Cervical disc degeneration can occur with age. Osteoarthritis of the neck is known as spondylosis. This may result in the vertebral canal becoming smaller. Your joints will be put under more strain as a result of this as well.
When a disc bulges out due to trauma or injury, the spinal cord and/or nerve roots may be put under additional stress. Herniated cervical disc, rupture, or slip is the medical term for this condition.
There are many different types of spinal stenosis, but the most common is spinal stenosis in which the spinal column becomes progressively narrower. Arthritis or other chronic inflammation may be to blame for this symptom.
In rare instances, neck stiffness or pain occurs due to:
- congenital abnormalities
- cancer of the spine
When to see your doctor
Consult a physician if symptoms persist for longer than a week. Consult a medical professional if you experience any of the following symptoms:
- severe neck pain without apparent cause
- a lump in your neck
- swollen glands
- trouble swallowing or breathing
- pain that radiates down your arms or legs
- inability to move your arms or hands
- inability to touch your chin to your chest
- bladder or bowel dysfunction
Medical attention should be sought immediately if you’ve been injured in an accident or fall and your neck hurts.
How Neck Pain is Treated
A doctor will conduct a physical examination and gather all of your medical information. Make sure you’re prepared to go into detail about your symptoms. All prescription and over-the-counter (OTC) medications and supplements you’ve been taking should also be brought up with your doctor.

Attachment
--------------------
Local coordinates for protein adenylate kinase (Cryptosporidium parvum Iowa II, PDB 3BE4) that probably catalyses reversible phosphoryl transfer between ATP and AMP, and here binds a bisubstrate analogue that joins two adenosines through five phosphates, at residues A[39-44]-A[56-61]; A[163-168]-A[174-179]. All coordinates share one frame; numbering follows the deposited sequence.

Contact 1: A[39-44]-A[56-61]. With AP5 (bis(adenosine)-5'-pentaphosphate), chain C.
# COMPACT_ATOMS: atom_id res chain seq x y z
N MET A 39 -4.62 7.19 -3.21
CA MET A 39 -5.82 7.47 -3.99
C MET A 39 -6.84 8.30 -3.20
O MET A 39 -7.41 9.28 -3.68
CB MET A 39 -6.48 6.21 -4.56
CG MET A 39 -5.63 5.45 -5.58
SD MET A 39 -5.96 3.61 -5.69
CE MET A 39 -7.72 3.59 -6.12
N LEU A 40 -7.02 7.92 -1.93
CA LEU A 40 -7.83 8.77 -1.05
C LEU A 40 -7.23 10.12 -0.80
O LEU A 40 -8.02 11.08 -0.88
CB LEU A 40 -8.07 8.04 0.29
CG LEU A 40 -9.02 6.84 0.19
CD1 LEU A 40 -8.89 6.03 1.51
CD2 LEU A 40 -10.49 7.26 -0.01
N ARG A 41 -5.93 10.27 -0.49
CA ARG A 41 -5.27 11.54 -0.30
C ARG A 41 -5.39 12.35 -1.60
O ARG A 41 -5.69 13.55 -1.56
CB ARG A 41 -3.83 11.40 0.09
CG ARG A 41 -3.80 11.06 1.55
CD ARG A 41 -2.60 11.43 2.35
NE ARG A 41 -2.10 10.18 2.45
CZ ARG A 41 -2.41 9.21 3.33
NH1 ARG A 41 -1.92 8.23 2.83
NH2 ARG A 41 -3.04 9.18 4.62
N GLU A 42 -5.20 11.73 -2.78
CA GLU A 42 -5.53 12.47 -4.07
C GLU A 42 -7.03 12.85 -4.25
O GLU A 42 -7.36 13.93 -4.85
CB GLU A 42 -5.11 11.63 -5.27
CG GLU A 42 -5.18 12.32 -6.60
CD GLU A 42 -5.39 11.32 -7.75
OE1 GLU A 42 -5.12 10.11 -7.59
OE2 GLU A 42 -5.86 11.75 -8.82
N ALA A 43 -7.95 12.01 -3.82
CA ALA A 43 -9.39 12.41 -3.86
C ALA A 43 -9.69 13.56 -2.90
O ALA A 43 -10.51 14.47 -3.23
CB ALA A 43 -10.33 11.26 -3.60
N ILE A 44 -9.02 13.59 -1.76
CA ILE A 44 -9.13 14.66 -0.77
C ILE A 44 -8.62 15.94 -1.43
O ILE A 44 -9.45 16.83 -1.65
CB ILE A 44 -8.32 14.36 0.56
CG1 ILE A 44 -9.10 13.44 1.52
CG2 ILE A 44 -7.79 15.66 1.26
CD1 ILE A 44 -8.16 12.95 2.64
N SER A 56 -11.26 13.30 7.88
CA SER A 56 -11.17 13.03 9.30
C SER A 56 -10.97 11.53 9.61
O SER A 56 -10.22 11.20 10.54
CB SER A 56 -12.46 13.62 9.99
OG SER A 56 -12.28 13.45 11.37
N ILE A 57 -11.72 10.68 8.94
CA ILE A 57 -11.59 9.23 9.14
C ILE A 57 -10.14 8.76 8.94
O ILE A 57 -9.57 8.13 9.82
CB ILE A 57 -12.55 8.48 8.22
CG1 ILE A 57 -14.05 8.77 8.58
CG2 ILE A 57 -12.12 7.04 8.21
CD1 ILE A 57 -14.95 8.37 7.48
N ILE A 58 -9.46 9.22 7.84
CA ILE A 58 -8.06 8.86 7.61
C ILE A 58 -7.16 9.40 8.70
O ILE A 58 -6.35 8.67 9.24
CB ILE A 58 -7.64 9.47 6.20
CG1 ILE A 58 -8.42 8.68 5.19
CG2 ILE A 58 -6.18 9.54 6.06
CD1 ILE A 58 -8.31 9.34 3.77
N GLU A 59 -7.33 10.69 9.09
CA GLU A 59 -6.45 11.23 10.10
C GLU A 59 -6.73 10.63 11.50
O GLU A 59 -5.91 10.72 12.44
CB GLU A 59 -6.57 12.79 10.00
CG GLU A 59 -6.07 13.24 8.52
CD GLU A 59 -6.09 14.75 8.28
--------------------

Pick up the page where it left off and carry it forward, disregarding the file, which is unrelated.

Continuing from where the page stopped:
Any recent injuries or accidents, regardless of how unrelated they seem at first glance, should be brought up with your doctor during your visit.
Neck pain treatment is based on the underlying cause. There are many imaging studies and tests that can help your doctor determine the cause of your neck pain and make a diagnosis, including a thorough history and physical exam.
- blood test
- CT scan
- MRI scan
- electromyography, which allows your doctor to check the health of your muscles and the nerves that control your muscles
- lumbar puncture (spinal tap)
Your doctor may suggest that you see a specialist based on the results of the test. There are a number of options for treating neck pain, including:
- ice and heat therapy
- exercise, stretching, and physical therapy
- pain medication
- corticosteroid injections
- muscle relaxants
- neck collar
- antibiotics if you have an infection
- hospital treatment, if a condition such as meningitis or heart attack is the cause
- surgery, which is rarely necessary
Alternative therapies include:
- chiropractic treatment
- transcutaneous electrical nerve stimulation (TENS)
These methods should only be used by licensed professionals.
You can alleviate minor neck pain and stiffness by following these simple steps:
- For the first few days, use ice. After that, use a heating pad, hot compress, or a hot shower to help relieve the pain and swelling.
- Take a few days off from sports, activities that exacerbate your symptoms, or heavy lifting. As your symptoms subside, gradually return to normal activity.
- A neck brace or collar should only be used with a doctor’s permission. It is possible to make your symptoms worse if you do not use them correctly.
- Take OTC pain relievers, such as ibuprofen or acetaminophen.
- Exercise your neck every day. Slowly stretch your head in side-to-side and up-and-down motions.
- Practice good posture.
- Avoid cradling the phone between your neck and shoulder.
- Change your position often. Don’t stand or sit in one position for too long.
- Get a gentle neck massage.
- Use a special neck pillow for sleeping.
Neck pain is a common ailment brought on by poor posture and overworked muscles. Good posture and rest for sore neck muscles should alleviate your discomfort in these situations.
If home remedies for neck pain don’t help, make an appointment with your doctor.
Joanna is a busy executive assistant and mother of two. She loves to read but finds that she doesn’t have enough time to do so as often as she would like. Joanna is a novice writer and is working on improving her skills. She also enjoys learning about healthy living and tries to incorporate new information into her own life whenever possible.